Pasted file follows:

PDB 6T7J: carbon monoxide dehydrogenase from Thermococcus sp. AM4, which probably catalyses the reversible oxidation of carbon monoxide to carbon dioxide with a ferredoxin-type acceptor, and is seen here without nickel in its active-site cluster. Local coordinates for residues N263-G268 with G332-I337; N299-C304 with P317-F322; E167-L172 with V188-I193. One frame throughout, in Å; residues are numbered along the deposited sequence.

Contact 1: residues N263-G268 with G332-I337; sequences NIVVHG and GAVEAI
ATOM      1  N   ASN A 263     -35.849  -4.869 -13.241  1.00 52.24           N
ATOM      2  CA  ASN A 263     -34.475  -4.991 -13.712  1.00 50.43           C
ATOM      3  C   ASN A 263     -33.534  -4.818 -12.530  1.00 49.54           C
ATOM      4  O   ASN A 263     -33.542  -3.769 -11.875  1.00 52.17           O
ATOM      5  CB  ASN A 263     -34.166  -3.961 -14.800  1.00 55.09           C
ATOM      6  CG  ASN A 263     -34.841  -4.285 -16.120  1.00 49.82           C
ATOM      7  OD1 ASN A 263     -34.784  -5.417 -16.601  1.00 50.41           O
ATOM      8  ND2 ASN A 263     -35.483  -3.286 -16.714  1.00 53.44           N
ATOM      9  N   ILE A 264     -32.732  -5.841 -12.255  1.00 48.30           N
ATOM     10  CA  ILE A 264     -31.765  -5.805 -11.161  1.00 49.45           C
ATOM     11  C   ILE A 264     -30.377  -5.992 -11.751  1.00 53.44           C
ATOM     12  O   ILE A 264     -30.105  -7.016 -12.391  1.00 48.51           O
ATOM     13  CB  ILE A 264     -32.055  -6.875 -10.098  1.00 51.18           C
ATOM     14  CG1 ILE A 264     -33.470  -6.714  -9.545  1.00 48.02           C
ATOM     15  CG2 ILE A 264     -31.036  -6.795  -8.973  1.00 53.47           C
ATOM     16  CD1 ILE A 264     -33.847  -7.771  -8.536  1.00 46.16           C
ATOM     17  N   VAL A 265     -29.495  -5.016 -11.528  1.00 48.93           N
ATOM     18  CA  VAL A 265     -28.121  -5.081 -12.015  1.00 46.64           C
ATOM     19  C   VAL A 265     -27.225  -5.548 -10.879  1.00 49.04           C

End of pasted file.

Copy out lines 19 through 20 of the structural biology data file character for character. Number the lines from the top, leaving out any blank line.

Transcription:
ATOM     17  N   VAL A 265     -29.495  -5.016 -11.528  1.00 48.93           N
ATOM     18  CA  VAL A 265     -28.121  -5.081 -12.015  1.00 46.64           C